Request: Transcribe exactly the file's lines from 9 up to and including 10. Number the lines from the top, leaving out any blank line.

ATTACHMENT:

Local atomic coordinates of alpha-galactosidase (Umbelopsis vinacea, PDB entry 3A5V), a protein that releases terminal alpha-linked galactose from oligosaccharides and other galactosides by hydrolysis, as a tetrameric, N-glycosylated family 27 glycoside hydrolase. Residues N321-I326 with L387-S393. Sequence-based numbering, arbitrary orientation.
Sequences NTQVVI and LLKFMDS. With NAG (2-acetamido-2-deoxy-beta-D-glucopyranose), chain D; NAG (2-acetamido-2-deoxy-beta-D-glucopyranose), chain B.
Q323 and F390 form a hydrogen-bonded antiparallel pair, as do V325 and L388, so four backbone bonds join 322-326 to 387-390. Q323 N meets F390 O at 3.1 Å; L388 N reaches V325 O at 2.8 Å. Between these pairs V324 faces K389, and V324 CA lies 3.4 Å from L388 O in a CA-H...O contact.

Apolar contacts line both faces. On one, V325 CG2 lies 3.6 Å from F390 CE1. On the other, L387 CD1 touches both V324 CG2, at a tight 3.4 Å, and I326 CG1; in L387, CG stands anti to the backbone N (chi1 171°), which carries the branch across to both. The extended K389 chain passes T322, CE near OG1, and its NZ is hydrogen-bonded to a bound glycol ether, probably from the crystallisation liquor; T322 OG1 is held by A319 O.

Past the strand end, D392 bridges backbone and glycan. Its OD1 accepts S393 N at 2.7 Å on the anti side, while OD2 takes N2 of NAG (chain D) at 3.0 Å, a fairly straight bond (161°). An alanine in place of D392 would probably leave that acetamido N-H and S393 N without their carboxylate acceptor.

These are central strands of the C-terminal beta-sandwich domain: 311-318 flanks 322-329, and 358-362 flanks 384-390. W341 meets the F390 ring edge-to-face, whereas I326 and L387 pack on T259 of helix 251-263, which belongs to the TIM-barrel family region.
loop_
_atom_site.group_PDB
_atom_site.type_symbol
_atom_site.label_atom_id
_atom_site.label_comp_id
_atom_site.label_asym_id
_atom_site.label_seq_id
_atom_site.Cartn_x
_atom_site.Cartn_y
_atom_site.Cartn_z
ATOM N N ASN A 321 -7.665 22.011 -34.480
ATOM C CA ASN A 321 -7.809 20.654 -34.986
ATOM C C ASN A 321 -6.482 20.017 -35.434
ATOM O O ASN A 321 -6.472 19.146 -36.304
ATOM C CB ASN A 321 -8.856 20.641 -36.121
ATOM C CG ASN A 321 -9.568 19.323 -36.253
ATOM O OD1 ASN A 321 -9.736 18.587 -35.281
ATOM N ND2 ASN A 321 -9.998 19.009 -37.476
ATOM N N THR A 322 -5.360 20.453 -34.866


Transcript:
_atom_site.type_symbol
_atom_site.label_atom_id